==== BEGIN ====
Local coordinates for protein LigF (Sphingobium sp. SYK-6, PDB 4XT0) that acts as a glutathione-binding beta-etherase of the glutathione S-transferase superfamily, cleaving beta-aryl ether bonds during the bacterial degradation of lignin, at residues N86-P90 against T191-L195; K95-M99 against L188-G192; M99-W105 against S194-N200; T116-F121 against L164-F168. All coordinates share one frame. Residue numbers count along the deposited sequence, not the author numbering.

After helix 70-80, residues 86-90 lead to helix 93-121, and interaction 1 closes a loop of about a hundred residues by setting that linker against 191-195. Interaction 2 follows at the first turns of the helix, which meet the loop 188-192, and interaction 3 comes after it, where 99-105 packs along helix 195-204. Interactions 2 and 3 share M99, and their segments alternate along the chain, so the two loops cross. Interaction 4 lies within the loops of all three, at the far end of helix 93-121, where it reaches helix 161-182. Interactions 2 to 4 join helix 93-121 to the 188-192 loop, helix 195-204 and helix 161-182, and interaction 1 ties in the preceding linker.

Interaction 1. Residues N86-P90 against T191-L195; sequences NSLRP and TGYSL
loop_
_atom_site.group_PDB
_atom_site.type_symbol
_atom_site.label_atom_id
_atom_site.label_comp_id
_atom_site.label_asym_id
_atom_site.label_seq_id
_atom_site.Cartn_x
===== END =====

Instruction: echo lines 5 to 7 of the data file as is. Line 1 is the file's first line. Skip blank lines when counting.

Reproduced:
_atom_site.group_PDB
_atom_site.type_symbol
_atom_site.label_atom_id